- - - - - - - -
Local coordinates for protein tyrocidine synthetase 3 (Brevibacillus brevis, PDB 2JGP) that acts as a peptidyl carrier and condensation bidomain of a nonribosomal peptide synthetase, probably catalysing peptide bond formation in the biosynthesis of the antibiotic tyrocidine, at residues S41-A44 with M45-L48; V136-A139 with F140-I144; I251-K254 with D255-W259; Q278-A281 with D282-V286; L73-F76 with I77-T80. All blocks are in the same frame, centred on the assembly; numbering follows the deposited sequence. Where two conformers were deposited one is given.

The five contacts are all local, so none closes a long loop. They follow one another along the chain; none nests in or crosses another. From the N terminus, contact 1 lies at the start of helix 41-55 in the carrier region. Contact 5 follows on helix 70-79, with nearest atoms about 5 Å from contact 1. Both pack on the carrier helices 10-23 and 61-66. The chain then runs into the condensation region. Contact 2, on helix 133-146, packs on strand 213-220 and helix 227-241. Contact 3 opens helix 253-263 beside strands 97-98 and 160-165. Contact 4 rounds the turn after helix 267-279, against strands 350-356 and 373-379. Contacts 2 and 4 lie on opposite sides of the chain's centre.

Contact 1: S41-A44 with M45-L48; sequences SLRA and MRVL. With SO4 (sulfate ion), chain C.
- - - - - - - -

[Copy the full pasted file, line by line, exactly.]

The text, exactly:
Local coordinates for protein tyrocidine synthetase 3 (Brevibacillus brevis, PDB 2JGP) that acts as a peptidyl carrier and condensation bidomain of a nonribosomal peptide synthetase, probably catalysing peptide bond formation in the biosynthesis of the antibiotic tyrocidine, at residues S41-A44 with M45-L48; V136-A139 with F140-I144; I251-K254 with D255-W259; Q278-A281 with D282-V286; L73-F76 with I77-T80. All blocks are in the same frame, centred on the assembly; numbering follows the deposited sequence. Where two conformers were deposited one is given.

The five contacts are all local, so none closes a long loop. They follow one another along the chain; none nests in or crosses another. From the N terminus, contact 1 lies at the start of helix 41-55 in the carrier region. Contact 5 follows on helix 70-79, with nearest atoms about 5 Å from contact 1. Both pack on the carrier helices 10-23 and 61-66. The chain then runs into the condensation region. Contact 2, on helix 133-146, packs on strand 213-220 and helix 227-241. Contact 3 opens helix 253-263 beside strands 97-98 and 160-165. Contact 4 rounds the turn after helix 267-279, against strands 350-356 and 373-379. Contacts 2 and 4 lie on opposite sides of the chain's centre.

Contact 1: S41-A44 with M45-L48; sequences SLRA and MRVL. With SO4 (sulfate ion), chain C.